Rare Identical Triplets Born To N.Y. Woman

Allison and Tom Penn hold their identical triplets, from left, Logan, Eli and Collin, Tuesday, March 4, 2008, at North Shore University Hospital in Manhasset, N.Y. AP Photo/Ed Betz

When they get older, Logan, Eli and Collin Penn may blanch at the notion they wore nail polish to their first news conference. But it is the only way their parents know how to tell the boys apart right now.

The identical triplets were born Wednesday at North Shore University Hospital on Long Island, New York - an event so rare that an obstetrician estimated it might happen just once in 200 million births.

The triplets' mother, Allison Penn, was impregnated with just one embryo through in-vitro fertilization, said Dr. Victor Klein, a specialist in multiple births and high-risk pregnancies who delivered the boys.

That embryo split in half, and then one half of that split again, he said.

Originally, a doctor told the Penns that it was just too risky to continue.

"The first doctors that we saw, they said that our chances were
dismal, and we should probably just terminate and start over," Allison Penn told CBS News' The Early Show. "I guess some people can reduce, but because they're identical, they were all in one placenta."

"It was either get rid of all of them or keep all of them," she said.

"And there was never a question what we were going to do," added her husband, Tom. "They were happy and healthy right where they were at that time, and there was just no reason to even go that direction," he told The Early Show.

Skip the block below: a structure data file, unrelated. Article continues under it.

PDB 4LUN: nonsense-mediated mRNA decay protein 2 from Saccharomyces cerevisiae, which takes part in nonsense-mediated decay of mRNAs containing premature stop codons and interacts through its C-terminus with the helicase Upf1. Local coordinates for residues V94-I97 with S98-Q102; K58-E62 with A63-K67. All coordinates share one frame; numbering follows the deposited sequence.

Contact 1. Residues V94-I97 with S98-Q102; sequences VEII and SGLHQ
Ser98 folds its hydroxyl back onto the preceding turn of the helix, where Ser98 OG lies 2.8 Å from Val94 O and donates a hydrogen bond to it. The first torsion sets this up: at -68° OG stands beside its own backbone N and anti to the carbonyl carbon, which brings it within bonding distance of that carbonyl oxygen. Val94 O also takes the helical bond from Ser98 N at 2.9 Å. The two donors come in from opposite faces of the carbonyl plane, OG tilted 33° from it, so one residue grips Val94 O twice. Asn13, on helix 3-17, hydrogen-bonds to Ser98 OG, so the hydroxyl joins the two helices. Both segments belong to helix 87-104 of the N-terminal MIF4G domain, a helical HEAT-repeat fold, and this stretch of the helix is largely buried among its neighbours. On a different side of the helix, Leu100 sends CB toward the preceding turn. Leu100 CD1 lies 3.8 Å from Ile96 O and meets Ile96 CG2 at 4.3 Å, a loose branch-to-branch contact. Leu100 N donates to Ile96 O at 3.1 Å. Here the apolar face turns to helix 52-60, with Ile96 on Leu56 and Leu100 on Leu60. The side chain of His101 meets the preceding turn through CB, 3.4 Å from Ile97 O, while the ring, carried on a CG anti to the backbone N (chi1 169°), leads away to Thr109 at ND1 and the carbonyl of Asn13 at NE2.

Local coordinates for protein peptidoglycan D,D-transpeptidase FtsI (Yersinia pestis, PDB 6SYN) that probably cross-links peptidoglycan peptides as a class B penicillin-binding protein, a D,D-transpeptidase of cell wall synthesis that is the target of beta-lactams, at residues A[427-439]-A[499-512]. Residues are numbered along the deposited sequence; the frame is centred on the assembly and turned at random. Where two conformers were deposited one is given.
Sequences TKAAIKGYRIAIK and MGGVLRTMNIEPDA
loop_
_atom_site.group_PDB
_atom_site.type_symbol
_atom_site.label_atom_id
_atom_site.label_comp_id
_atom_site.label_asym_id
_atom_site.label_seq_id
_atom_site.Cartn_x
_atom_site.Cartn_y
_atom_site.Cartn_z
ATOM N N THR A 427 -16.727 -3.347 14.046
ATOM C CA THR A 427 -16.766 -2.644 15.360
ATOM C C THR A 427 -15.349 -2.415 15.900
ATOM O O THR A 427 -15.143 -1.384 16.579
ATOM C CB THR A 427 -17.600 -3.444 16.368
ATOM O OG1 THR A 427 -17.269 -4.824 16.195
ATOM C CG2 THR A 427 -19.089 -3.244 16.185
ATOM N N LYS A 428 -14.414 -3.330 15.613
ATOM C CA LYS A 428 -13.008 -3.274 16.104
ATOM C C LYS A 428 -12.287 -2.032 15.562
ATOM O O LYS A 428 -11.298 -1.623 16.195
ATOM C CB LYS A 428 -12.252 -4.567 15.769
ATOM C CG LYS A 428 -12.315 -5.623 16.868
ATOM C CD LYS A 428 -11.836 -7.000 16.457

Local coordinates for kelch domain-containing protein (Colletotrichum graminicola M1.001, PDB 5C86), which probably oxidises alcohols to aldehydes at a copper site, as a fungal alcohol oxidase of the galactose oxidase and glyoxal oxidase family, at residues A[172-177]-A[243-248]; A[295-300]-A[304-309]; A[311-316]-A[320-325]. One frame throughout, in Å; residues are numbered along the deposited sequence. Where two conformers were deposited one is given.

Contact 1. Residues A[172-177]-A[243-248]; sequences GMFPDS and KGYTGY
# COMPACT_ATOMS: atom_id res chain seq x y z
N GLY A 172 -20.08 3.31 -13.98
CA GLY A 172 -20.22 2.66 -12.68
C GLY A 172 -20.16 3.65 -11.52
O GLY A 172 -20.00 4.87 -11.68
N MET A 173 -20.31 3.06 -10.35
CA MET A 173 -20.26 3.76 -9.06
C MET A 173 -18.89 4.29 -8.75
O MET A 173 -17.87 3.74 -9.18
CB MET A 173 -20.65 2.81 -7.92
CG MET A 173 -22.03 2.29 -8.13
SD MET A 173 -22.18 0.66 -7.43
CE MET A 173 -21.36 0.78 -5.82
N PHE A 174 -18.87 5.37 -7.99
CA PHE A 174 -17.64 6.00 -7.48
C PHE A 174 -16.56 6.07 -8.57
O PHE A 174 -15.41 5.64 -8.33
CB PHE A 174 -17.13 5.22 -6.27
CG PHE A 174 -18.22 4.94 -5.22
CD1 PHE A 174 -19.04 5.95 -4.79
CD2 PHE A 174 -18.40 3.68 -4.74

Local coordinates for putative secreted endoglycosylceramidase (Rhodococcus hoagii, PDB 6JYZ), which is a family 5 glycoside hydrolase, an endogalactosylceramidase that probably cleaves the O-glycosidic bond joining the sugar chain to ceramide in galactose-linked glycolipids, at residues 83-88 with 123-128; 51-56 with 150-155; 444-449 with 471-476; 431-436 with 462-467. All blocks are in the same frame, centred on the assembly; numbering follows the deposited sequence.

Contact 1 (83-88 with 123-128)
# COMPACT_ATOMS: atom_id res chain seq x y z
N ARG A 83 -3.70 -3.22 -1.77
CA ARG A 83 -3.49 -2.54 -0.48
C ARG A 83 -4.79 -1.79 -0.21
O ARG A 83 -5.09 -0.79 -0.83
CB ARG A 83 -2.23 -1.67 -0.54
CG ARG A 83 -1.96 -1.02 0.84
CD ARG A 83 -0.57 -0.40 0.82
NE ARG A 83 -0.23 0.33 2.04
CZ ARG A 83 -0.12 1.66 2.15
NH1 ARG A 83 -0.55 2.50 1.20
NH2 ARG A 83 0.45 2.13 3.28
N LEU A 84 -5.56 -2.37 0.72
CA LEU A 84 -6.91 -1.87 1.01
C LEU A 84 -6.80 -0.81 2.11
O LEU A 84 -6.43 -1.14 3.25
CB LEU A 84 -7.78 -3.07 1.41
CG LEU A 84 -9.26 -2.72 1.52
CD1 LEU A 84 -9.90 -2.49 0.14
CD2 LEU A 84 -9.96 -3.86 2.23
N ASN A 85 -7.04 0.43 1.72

Identical triplets are born at a rate between one in 60,000 and one in 200 million, depending on the research, Klein said.

"This is the first one we're aware of in the literature in the country in which they only put back one embryo" and a woman gave birth to triplets, Klein said. "Most people put back two or three embryos, and you just never know."

Allison Penn, 31, said she and Tom, 46, had tried to have a baby since they got married about four years ago. Although she once thought of having several children, the disappointments over four years revised her dreams downward.

"When it took us so long to get pregnant, I just assumed we were going to have one, and that would probably be it," she said. "So I thought one would be good."

And when she and her husband were told three youngsters were on the way?

"I looked over at Allison and her mouth was wide open and her eyes were like saucers, and she didn't say a word," Tom Penn said. "Then I realized that it was possible, and then I started to laugh."

He confessed he couldn't get over the irony.

"Everything we had done was to have one baby," he said. "Anybody who says God doesn't have a sense of humor - everything we did was just for having one baby, and now we have three."

Allison, an education specialist for the U.S. Fish and Wildlife Service, said she has not decided whether to return to work.

"That's one of those 'one-day-at-time' issues," she said.

To help tell them apart, the boys have a dot of maroon nail polish on their fingers. Logan Thomas has a mark on his thumb; Eli Kirkwood has polish on his forefinger, and Collin McGuire has a mark on his middle finger. Logan may have a problem with a nonfunctioning kidney, but the other children are healthy, doctors said.

Allison's mother has moved in with them and say they are grateful for the support from family and friends.

"So far they sleep a lot," Allison said. "So far."
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